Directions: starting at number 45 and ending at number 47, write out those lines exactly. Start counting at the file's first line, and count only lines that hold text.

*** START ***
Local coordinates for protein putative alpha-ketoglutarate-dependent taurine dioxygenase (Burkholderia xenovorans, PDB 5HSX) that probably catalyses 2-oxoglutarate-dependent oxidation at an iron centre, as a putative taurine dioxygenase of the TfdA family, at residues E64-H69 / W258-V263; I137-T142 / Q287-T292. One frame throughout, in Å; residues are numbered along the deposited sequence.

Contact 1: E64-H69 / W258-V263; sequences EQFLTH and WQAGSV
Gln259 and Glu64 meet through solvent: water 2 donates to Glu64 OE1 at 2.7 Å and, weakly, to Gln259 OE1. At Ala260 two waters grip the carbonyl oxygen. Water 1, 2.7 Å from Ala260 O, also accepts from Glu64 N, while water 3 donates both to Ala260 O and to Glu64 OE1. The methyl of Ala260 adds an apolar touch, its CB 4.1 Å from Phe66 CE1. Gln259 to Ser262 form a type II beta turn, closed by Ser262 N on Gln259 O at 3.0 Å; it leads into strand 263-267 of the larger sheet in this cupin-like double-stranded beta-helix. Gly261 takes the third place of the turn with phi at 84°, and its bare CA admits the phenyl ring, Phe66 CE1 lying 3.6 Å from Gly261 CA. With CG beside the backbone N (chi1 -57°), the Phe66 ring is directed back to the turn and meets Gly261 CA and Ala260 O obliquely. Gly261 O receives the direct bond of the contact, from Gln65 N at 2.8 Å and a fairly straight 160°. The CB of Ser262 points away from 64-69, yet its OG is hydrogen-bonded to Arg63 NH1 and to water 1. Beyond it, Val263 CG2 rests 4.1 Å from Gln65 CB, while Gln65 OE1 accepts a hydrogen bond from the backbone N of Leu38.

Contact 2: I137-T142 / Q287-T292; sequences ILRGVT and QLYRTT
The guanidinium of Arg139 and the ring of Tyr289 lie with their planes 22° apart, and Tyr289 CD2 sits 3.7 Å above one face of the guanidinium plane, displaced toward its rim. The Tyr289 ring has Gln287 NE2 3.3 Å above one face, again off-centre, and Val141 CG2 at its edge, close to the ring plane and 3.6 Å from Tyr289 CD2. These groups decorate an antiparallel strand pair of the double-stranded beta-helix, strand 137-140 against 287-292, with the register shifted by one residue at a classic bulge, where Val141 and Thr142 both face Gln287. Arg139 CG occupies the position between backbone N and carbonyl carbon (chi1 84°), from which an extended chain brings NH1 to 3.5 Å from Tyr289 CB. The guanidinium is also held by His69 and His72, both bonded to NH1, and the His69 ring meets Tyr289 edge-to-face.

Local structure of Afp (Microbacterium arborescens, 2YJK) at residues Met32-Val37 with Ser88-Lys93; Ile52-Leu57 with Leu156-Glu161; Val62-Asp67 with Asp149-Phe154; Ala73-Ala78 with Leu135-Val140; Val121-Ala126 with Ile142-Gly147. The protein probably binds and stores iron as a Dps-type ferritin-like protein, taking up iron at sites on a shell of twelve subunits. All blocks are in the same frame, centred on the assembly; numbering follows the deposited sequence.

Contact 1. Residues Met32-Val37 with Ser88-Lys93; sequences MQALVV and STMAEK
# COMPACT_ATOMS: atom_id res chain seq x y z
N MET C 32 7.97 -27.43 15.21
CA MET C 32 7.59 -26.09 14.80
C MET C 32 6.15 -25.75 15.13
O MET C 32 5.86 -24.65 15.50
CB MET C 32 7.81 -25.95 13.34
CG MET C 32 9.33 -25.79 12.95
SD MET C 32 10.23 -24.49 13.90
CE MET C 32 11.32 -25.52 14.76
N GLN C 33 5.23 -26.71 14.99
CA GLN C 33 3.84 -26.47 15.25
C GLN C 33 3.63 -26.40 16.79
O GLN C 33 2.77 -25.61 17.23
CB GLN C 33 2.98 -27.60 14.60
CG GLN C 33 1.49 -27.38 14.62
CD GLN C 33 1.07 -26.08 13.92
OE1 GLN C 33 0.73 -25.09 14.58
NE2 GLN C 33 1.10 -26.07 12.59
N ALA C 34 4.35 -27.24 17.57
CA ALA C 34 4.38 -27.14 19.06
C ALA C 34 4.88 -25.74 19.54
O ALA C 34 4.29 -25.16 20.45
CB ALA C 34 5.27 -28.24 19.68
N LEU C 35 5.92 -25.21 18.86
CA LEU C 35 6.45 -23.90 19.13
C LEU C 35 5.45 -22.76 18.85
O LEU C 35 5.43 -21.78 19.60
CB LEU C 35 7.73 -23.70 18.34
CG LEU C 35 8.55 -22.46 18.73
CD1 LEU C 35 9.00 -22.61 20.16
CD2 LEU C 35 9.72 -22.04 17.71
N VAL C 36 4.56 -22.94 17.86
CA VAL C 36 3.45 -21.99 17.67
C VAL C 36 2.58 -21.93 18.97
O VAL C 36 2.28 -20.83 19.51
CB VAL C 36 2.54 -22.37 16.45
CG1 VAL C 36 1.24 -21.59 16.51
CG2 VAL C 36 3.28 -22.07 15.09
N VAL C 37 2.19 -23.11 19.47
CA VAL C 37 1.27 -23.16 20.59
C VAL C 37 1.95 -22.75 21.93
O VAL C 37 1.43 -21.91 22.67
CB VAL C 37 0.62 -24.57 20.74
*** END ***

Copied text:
CG2 VAL C 36 3.28 -22.07 15.09
N VAL C 37 2.19 -23.11 19.47
CA VAL C 37 1.27 -23.16 20.59